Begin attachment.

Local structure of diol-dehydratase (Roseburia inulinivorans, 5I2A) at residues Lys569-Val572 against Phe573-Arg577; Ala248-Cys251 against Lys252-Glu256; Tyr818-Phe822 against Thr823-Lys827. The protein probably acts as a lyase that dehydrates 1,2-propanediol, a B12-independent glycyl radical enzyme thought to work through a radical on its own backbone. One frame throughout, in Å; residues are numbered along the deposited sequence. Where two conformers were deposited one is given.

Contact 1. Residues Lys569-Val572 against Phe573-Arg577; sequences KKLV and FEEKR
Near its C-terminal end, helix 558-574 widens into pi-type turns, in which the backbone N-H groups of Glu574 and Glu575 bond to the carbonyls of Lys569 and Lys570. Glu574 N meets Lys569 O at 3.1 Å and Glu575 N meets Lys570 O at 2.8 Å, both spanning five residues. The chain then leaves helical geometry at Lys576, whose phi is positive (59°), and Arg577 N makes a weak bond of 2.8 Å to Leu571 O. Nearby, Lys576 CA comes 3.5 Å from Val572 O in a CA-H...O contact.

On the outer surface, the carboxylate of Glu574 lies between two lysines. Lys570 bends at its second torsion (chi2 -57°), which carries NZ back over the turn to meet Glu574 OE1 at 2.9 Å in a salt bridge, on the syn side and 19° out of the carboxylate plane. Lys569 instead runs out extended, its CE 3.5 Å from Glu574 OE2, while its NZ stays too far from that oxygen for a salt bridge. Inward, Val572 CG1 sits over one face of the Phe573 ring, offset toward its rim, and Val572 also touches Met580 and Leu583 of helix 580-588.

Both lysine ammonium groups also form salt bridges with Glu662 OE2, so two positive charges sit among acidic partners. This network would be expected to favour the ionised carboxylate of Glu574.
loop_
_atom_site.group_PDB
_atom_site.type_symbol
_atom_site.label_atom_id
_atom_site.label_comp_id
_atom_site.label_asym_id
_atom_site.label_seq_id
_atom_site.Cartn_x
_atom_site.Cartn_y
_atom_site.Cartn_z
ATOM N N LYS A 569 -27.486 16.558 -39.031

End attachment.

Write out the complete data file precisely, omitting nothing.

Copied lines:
Local structure of diol-dehydratase (Roseburia inulinivorans, 5I2A) at residues Lys569-Val572 against Phe573-Arg577; Ala248-Cys251 against Lys252-Glu256; Tyr818-Phe822 against Thr823-Lys827. The protein probably acts as a lyase that dehydrates 1,2-propanediol, a B12-independent glycyl radical enzyme thought to work through a radical on its own backbone. One frame throughout, in Å; residues are numbered along the deposited sequence. Where two conformers were deposited one is given.

Contact 1. Residues Lys569-Val572 against Phe573-Arg577; sequences KKLV and FEEKR
Near its C-terminal end, helix 558-574 widens into pi-type turns, in which the backbone N-H groups of Glu574 and Glu575 bond to the carbonyls of Lys569 and Lys570. Glu574 N meets Lys569 O at 3.1 Å and Glu575 N meets Lys570 O at 2.8 Å, both spanning five residues. The chain then leaves helical geometry at Lys576, whose phi is positive (59°), and Arg577 N makes a weak bond of 2.8 Å to Leu571 O. Nearby, Lys576 CA comes 3.5 Å from Val572 O in a CA-H...O contact.

On the outer surface, the carboxylate of Glu574 lies between two lysines. Lys570 bends at its second torsion (chi2 -57°), which carries NZ back over the turn to meet Glu574 OE1 at 2.9 Å in a salt bridge, on the syn side and 19° out of the carboxylate plane. Lys569 instead runs out extended, its CE 3.5 Å from Glu574 OE2, while its NZ stays too far from that oxygen for a salt bridge. Inward, Val572 CG1 sits over one face of the Phe573 ring, offset toward its rim, and Val572 also touches Met580 and Leu583 of helix 580-588.

Both lysine ammonium groups also form salt bridges with Glu662 OE2, so two positive charges sit among acidic partners. This network would be expected to favour the ionised carboxylate of Glu574.
loop_
_atom_site.group_PDB
_atom_site.type_symbol
_atom_site.label_atom_id
_atom_site.label_comp_id
_atom_site.label_asym_id
_atom_site.label_seq_id
_atom_site.Cartn_x
_atom_site.Cartn_y
_atom_site.Cartn_z
ATOM N N LYS A 569 -27.486 16.558 -39.031